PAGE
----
Over the last 3 years, I’ve been working at a smaller church in Northeast Kentucky. When I accepted the position at my current congregation, I was 20 years old and a full-time student. I was young (I’m still young) and inherited a small youth ministry that consisted primarily of young middle school students hungry to learn. Over the next 2-3 years as the youth ministry matured, so did the original middle schoolers. They invited their friends, grew in their faith and we reaped the benefits because of the dedication of these few young believers. But this year after we had our fall launch date, I noticed something. We had very few Junior High Students. For the first time, we had a High School majority youth ministry. At first, I freaked out because this was awesome, lots of High Schoolers. But then, I freaked out again, this time because of the absence of what was always the majority: Junior High students. I started thinking “Oh no, how are we going to grow if our junior high ministry isn’t thriving?”
Attendance Isn’t a Fair Measurement of Health
I was talking with a youth pastor friend of mine about my issue and he told me “Stop. Attendance isn’t a fair measurement of the health of your ministry. Attendance is a good measurement for the date on the calendar, the weather, or determining if it’s basketball season or not. But health? No. Rather, look at the spiritual growth of the students, not at their attendance record.” After pondering over what he said I started thinking. As I was considering these statements I thought about a former Junior High student that didn’t know anything about Jesus 3 years ago but is now a Junior in High School and wants to go into full-time youth ministry, or the Sophomore girl that can’t make it five minutes without sharing something she has learned in her daily Bible reading, or even how the short 7th grade kid that wandered off the street 2 years ago is now a full-fledged follower of Jesus.
My friend couldn’t be more accurate, your current attendance doesn’t define your ministry, rather the spiritual growth of your students does. So, don’t waste your time running the numbers, or recruiting more students just to just get more bodies in the room so you feel better, look at their spiritual growth.
The Psalmist wrote “O God, from my youth you have taught me, and I still proclaim your wondrous deeds. So even to old age and gray hairs, O God, do not forsake me, until I proclaim your might to another generation, your power to all those to come.” Psalm 71:17-18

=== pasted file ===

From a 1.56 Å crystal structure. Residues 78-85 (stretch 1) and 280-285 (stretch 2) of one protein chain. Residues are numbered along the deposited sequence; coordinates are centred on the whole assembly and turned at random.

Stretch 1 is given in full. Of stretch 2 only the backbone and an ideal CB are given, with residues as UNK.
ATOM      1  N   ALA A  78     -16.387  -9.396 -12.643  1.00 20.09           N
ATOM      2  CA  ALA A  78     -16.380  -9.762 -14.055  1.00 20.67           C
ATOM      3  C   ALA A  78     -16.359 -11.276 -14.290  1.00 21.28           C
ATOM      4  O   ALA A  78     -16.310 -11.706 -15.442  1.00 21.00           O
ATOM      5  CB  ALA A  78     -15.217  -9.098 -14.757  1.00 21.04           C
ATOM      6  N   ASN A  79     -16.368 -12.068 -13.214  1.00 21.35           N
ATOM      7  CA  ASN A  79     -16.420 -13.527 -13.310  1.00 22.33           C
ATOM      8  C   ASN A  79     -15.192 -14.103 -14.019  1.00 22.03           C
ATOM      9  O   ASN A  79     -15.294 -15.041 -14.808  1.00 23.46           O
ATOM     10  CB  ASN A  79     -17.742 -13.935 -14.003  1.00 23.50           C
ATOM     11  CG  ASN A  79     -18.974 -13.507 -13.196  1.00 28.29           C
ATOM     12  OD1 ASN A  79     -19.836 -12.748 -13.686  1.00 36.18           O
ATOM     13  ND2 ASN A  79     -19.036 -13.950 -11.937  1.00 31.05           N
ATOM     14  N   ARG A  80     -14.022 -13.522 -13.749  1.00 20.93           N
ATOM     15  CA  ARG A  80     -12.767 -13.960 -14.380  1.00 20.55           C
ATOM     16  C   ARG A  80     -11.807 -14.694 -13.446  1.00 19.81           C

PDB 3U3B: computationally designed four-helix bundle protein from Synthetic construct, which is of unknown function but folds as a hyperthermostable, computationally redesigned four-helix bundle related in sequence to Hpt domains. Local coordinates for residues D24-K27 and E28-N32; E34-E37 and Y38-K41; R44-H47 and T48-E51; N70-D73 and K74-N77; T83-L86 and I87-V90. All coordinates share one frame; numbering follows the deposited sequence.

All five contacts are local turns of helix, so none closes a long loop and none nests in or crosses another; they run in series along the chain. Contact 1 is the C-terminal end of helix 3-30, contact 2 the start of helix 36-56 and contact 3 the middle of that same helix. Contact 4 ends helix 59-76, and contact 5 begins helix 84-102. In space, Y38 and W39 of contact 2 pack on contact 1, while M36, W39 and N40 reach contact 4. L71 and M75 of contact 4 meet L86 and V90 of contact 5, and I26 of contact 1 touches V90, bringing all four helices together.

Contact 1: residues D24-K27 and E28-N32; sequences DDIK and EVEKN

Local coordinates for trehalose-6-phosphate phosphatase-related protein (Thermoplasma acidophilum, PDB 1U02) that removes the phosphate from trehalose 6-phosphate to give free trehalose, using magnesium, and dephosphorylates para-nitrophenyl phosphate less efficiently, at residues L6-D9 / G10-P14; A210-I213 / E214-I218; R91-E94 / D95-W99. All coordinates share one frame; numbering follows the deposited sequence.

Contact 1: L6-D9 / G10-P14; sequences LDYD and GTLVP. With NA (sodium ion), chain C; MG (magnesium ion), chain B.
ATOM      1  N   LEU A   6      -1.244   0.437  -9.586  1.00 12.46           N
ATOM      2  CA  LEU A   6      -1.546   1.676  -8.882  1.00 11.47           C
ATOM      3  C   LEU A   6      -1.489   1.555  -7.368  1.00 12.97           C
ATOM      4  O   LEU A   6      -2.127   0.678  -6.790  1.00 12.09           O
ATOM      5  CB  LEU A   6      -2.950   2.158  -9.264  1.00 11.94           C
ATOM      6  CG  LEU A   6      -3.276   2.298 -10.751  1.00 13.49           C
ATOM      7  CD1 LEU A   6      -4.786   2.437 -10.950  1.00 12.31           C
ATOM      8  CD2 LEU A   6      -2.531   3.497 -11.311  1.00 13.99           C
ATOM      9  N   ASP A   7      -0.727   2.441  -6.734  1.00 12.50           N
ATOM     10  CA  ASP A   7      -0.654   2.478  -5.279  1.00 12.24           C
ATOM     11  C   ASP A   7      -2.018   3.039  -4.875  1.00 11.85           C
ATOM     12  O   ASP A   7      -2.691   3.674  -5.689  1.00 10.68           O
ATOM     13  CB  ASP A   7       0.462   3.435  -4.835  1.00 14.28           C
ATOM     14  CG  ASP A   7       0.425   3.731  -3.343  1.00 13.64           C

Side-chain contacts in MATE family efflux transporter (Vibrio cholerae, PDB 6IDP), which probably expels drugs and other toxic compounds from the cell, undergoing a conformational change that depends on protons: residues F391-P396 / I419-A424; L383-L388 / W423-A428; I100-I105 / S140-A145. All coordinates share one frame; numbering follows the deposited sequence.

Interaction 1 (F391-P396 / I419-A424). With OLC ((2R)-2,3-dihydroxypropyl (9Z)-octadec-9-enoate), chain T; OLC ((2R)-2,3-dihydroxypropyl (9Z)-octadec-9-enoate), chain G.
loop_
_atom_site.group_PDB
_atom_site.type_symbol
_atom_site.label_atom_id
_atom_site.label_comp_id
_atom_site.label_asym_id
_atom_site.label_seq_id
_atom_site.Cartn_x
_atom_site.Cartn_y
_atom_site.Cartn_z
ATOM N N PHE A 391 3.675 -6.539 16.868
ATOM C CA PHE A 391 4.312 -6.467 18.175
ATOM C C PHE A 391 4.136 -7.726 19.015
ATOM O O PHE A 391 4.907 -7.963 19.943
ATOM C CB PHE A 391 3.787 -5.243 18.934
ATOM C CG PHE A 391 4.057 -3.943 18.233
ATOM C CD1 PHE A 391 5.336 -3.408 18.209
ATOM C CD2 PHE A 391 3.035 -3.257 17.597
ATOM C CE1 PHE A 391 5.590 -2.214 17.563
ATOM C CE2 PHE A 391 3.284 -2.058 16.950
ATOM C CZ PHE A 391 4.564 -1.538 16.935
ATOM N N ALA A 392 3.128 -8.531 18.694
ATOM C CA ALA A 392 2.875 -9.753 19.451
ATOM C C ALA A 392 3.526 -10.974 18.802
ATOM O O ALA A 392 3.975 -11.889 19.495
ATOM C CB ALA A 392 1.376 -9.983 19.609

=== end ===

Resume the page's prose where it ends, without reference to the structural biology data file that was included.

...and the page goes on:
So, take the time now when your students are in Junior High and invest in them spiritually so when you hand off these students to the High School ministry, they have a solid ground work that will carry them into High School and the rest of their lives.
- Don’t get caught up in the numbers game. As the leader you are above that. If you start freaking out and get discouraged about your numbers others will feel the loss of energy too. Instead change the conversation to the growth you see in different students. Stay positive.
- Put together a system that helps you get information on different ways your students are growing. Interviewing current and former students about their personal spiritual growth is one way to get an idea of where they are spiritually.
- Find a mentor, or a close group of friends, that will listen. It’s easy to always carry the baggage of your stress and worries with you, especially if you never get it off your chest. I’ve found one of the best ways for me to deal with my worries from church is to share them with this trusted group. After doing this I find myself feeling less alone.
- Keep your relationship with God first and foremost. Your identity is in Christ, not in your ministry. Nurture and care for that relationship first.
-Aaron J. Coon
- How does the pursuit of “numbers” effect you personally?
- What is your framework for determining “health” in our Junior High Ministry?
- What ways can we as leaders shift our mindset to spiritual growth rather than attendance?